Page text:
What is Good Instruction?
The question of what good instruction is has been debated for years. We all usually know when we have experienced good instruction and when we have experienced bad instruction. It is probably easier to describe poor instruction since, like eating, the experience is so emotionally laden. Yet, the idea of good instruction is something most of us prize and value. If good instruction is so important, then how can we measure it? More importantly, how do we know when it is good?
One of the problems in trying to answer what is good instruction is that nearly everyone holds opinions about the subject. Given this reality, criterion standards that are reasonable and fair to the instructor, learner, and any institution involved are difficult to obtain. Often, measurements are conflicting and problematic. For example, they can range from objective-based checklists that are referenced against statistical norms, to subjective assessments by colleagues or administrators interpreted against
qualitative reference points that may or may not be useful guides for evaluating instructional performance (Ericksen, 1985).
1. Effective instructors of adults are those who help learners become more self-sustaining, more intellectually curious, and more cable of learning by themselves.
What constitutes good instruction of adults, what are various differences when instructing adults as compared to instructing youth, and how can adult learners be empowered to maximize their own learning are some important questions for which we have been seeking answers during the past several years. There are many people like Frank, described at the beginning of the chapter, who have made adjustments in their instructional techniques with positive results.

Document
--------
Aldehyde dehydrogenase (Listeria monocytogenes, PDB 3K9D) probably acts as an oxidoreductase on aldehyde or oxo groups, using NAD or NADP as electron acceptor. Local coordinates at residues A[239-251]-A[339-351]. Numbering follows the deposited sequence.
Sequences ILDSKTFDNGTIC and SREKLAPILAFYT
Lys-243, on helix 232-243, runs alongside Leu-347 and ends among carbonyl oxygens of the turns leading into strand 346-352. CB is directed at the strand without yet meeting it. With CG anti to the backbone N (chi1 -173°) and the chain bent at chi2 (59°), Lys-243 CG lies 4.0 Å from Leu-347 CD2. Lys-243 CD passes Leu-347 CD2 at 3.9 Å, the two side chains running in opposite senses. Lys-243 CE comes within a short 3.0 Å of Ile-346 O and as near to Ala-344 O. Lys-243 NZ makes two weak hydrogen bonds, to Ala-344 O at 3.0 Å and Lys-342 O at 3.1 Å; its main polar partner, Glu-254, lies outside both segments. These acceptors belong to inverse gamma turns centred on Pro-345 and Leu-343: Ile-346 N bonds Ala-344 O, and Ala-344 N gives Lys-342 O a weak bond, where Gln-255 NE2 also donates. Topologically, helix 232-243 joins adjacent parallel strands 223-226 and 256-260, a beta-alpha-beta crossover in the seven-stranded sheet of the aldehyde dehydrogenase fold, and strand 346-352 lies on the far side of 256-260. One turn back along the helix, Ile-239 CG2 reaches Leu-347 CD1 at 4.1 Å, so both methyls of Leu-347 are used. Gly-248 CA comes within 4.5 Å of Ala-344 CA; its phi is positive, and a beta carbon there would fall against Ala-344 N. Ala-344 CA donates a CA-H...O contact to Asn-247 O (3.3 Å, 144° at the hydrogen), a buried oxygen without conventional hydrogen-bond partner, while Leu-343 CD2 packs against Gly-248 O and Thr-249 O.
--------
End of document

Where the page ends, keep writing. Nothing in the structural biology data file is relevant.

Apps (1981) studied the qualities of exemplary instructors like Frank. He was particularly interested in the common ingredients that contribute to effective instruction, especially with adult learners. Apps found that exemplary instructors tend to consistently follow nine instructional principles (pp. 145-146):
We, too, have arrived at certain beliefs about instructing adults based on our own study and experiences. We believe that successful instructors of adults are those who haven't given up on their own learning. They are constantly at work, integrating new knowledge and information into their instructing. They tend to be learner advocates who believe in the sanctity of human dignity and potential. They understand how to assess their own skills for teaching adults, perhaps through using something like Rossman's (1982) self-assessment inventory. They are adept at creating teachable moments for their learners. They are dramatic when appropriate, humorous when the situation dictates, and above all else, avoid humiliating learners. Most importantly, good instructors are never content with the way things are; they see change as an ally noting the positive and negative consequences along the way. Finally, we believe they strive to link